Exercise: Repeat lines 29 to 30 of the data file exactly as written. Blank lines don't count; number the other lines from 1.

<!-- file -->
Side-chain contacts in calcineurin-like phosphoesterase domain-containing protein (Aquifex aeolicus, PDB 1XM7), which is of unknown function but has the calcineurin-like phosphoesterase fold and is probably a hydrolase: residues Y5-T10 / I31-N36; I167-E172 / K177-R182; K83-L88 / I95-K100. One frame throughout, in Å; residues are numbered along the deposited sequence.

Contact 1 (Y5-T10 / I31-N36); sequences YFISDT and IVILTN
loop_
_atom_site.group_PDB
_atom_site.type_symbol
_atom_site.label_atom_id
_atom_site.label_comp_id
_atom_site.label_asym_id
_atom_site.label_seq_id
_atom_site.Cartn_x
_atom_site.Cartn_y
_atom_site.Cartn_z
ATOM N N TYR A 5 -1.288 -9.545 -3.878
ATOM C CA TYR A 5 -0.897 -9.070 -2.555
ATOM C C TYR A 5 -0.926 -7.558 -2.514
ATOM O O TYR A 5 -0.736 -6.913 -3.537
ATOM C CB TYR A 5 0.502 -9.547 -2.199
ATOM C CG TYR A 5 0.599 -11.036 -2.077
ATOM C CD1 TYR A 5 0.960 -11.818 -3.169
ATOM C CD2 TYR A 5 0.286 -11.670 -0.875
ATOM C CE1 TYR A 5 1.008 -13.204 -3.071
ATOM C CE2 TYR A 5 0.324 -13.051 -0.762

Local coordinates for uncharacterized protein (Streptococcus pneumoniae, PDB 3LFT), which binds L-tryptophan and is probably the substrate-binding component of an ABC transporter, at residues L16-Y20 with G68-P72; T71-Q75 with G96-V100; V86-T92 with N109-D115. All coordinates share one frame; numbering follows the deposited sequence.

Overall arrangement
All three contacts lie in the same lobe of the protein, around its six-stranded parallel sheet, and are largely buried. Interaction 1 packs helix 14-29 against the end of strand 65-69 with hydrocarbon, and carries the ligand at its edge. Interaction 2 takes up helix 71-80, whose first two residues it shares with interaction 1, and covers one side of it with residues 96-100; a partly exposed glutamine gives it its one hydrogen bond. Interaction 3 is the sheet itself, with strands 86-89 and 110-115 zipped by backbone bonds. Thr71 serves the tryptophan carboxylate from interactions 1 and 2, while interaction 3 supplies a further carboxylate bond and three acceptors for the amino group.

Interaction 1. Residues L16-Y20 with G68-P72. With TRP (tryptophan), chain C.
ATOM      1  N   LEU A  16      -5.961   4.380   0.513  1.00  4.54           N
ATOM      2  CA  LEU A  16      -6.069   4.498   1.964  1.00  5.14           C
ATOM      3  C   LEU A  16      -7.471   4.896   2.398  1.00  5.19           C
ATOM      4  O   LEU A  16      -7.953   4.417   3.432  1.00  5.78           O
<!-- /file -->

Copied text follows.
ATOM      3  C   LEU A  16      -7.471   4.896   2.398  1.00  5.19           C
ATOM      4  O   LEU A  16      -7.953   4.417   3.432  1.00  5.78           O